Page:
Greenleaf Annabelle Dollhouse Project
Everyone has been waiting anxiously to find out what we're doing about the on/off light switches, and we've decided NOT to use them. We have 2 reasons - first, it makes the wiring more complicated, and second, switches make more sense if you've already planned exactly what you're lighting will be. We still have no idea what we're going to do, so no switches for now.
In a little while we'll continue with the wiring, but first.....
Yup, we know what you're thinking "HEY, you forgot the stairs!"
Yes and no. No, we didn't forget them, but Yes, they should have been put in already. But that's one of the things we're going to change. You can build a perfectly serviceable staircase using the pieces in the kit, but we want to change to something else.
This is what the Annabelle staircase looks like when you begin to assemble it:
We've seen some people do really great things with that stairway, but we don't think it's going to match our decor, so it's going right back into the box.
After a bit of searching around, we came up with this staircase:
This stairway doesn't fit without making some changes, but what the heck, we might as well try and see how it turns out. Some of the problems are that the opening in the second floor isn't big enough and wasn't cut to accomodate a wide curving staircase. The next problem is that the height of the staircase is slightly different from the floor height in the Annabelle, so we'll have to figure something out for that too. Why worry about details though!
cutting hacking away at the second floor opening, we managed to come up with something that works. Oops, we cut away a bit too much, so we'll have to put some back - but nobody is going to see the repair once we're finished.
Now that we've got that worked out, we'll put the staircase aside until later.
It's time to finish up the shell and the wiring. As we build up to the top of the house, we do partial wiring runs without cutting the strip from the roll until we've got the whole house together. This reduces the need for splices, which are potential failure points later on. On the other hand, we've made use of many folding turns in the tape, and those are going to haunt us later on as we try to smooth out the floors, walls and ceiling, and encounter the tape bulges. We won't worry too much now though.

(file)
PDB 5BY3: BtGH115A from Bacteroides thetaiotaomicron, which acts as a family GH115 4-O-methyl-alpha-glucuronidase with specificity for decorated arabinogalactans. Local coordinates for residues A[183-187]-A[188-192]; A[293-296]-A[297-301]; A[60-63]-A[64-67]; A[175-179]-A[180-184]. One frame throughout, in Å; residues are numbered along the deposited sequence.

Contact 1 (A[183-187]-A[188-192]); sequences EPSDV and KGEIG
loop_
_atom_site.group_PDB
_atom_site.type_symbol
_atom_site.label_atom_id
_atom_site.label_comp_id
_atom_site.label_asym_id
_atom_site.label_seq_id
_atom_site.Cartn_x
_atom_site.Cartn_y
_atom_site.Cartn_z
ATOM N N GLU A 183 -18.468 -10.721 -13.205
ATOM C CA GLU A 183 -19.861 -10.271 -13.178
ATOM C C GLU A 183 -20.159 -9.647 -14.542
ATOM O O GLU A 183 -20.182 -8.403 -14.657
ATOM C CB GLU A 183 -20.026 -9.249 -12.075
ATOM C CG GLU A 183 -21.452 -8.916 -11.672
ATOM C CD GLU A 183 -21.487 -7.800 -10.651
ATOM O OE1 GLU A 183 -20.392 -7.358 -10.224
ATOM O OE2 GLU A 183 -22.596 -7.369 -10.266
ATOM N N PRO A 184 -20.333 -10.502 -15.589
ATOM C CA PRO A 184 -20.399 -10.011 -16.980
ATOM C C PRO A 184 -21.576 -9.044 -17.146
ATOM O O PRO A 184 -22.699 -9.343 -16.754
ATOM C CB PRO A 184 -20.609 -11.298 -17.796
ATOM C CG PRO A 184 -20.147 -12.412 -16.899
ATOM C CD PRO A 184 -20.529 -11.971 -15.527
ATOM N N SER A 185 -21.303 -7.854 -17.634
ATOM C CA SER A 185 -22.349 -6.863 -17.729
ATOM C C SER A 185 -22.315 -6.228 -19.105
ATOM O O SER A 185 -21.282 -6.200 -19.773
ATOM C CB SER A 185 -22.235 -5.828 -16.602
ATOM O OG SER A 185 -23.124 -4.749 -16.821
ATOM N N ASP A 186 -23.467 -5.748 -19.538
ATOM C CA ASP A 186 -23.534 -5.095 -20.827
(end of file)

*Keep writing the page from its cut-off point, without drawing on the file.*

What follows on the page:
Once you've got the bulk of the interior wiring done, you can glue on the 2 back/side walls (living room and kitchen). It makes it a lot easier to work if you don't attach those walls until you're just about finished. Finally, set all the roof panels in place and glue one section at a time.
The only main house sections that have not been attached are the tower and bay windows. We glued them to themselves so they form separate units. We'll fit them in place now and then as we continue, but gluing them in place now them now would cause needless complication. More on that later.
Back to the Wiring - Instead of trying to tell you about how we wired, here are a bunch of pix. Taking pictures of the wiring at this point gives us a permanent record of exactly where it is.
Left Rear Base
Center Rear Base
Right Rear Base
Second Floor Rm 1
Second Floor Rm 2
Second Floor Rm 3
Once the glue began to dry, we started coating some of the larger panels with Gesso to get a head start on sealing the shell.
After we finished the major gluing and wiring, we put the house aside to dry for a couple of days.
We've now completed two weekends of work on the house. This represents several more hours of work spaced over several short sessions during the weekend.
If you'd like to do this project along with us, we can special-order all the parts you need. Here's what we've bought so far:
Greenleaf Annabelle Dollhouse Kit $179.95
Cir-Kit Deluxe Wiring Kit $109.95
Hobbyist Tool Kit $49.95
Brass Hammer $11.95
Gesso, 32oz bottle $11.95
metal file set $12.95
Assembled Curved Stairway $39.95
You can get these supplies listed below in any hardware store:
2" width paint brush
Carpenter's Wood Glue
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